Category archives for Healthcare
A decade ago, only about 10 percent of the patients at Cincinnati’s Center for Chemical Addictions Treatment were admitted for opioid addiction and abuse. During the treatment center’s last fiscal year, that number was up to 64 percent. The numbers reflect a startling trend in Ohio and throughout the nation — a trend that public health workers are taking to task.
A new study finds that one-third of the subjects whose diabetes went into remission following gastric bypass surgery developed the disease again within five years.
Since 2000, overdose deaths due to prescription painkillers in Utah have increased by more than 400 percent. By 2006, more Utahans were losing their lives to prescription drug overdoses than to motor vehicle crashes. For Dr. Lynn Webster, a longtime pain management physician, the startling numbers were a call to action.
It’s Get Smart About Antibiotics Week, and new research finds that antibiotic prescription-filling rates vary substantially from state to state in the US.
It took six years of going from doctor to doctor to doctor for Penney Cowan to finally receive a diagnosis for her chronic pain: fibromyalgia. Doctors had told her she’d just have to learn to live with the pain — a condition that some days made it hard to lift a cup of coffee. So when she decided to join the pain program at Ohio’s Cleveland Clinic, she didn’t have high hopes. She says she expected the effort to fail.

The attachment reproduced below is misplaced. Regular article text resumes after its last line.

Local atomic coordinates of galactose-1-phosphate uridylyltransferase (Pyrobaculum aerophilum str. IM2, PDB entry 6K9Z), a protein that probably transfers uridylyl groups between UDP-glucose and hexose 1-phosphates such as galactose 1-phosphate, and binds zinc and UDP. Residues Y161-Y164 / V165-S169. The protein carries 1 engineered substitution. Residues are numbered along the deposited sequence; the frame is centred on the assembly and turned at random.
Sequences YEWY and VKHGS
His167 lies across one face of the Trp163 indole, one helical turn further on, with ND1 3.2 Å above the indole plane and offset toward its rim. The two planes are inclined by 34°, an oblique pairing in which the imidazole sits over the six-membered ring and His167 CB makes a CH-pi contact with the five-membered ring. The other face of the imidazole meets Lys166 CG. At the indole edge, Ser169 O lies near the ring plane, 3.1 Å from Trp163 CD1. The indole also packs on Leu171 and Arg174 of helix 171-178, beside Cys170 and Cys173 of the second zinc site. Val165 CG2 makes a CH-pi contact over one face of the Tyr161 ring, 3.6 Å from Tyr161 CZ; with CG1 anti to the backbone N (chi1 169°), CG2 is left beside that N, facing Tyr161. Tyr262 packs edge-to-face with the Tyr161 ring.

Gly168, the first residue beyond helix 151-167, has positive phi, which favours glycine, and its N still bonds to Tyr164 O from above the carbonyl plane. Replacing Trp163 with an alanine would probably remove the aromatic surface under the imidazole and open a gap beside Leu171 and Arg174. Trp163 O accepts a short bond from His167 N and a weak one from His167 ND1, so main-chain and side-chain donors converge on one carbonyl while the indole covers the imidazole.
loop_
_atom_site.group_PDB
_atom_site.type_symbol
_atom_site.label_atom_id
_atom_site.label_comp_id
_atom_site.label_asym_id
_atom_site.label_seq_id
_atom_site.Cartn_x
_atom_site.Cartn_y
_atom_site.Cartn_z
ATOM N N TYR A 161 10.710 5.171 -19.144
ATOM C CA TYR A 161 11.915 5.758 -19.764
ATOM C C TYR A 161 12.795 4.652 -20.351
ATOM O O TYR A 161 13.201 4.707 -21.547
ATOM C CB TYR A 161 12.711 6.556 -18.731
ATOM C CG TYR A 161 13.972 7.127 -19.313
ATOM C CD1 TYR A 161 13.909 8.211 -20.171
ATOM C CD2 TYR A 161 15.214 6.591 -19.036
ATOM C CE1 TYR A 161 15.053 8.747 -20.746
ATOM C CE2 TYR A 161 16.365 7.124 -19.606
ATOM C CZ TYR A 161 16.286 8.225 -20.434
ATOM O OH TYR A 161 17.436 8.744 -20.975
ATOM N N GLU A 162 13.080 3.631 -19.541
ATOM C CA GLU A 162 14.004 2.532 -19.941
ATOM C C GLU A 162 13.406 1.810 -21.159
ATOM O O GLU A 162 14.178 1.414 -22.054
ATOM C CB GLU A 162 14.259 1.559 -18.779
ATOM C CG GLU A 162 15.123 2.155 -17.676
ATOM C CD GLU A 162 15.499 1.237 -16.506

When it comes to disaster preparedness and to healthcare, the two presidential candidates have fundamentally different approaches.
Earlier this year, federal officials put their foot down: New Hampshire could no longer use federal preparedness money to supports its poison control efforts. The directive sent state lawmakers scrambling to find extra funds. Without new money, New Hampshire callers to the Northern New England Poison Center would get a recording telling them to call 911 or go to the emergency room.
At Palm Beach Groves in Lantana, Fla., a small, seasonal business that ships fresh citrus nationwide, employees have regularly voted between getting a raise or keeping their employer-based health insurance. Health coverage always wins, as many employees’ ages and pre-existing conditions would have made it nearly impossible to get coverage on their own. But a new report finds the Affordable Care Act is on target to help prevent this scenario.
Researchers studying workers’ compensation claims have found that almost one in 12 injured workers who begin using opioids were still using the prescription drugs three to six months later. It’s a trend that, not surprisingly, can lead to addiction, increased disability and more work loss – but few doctors are acting to prevent it.
The latest Health Wonk Review features posts on healthcare issues in the presidential debates, efforts to contain US healthcare spending, and other healthcare topics.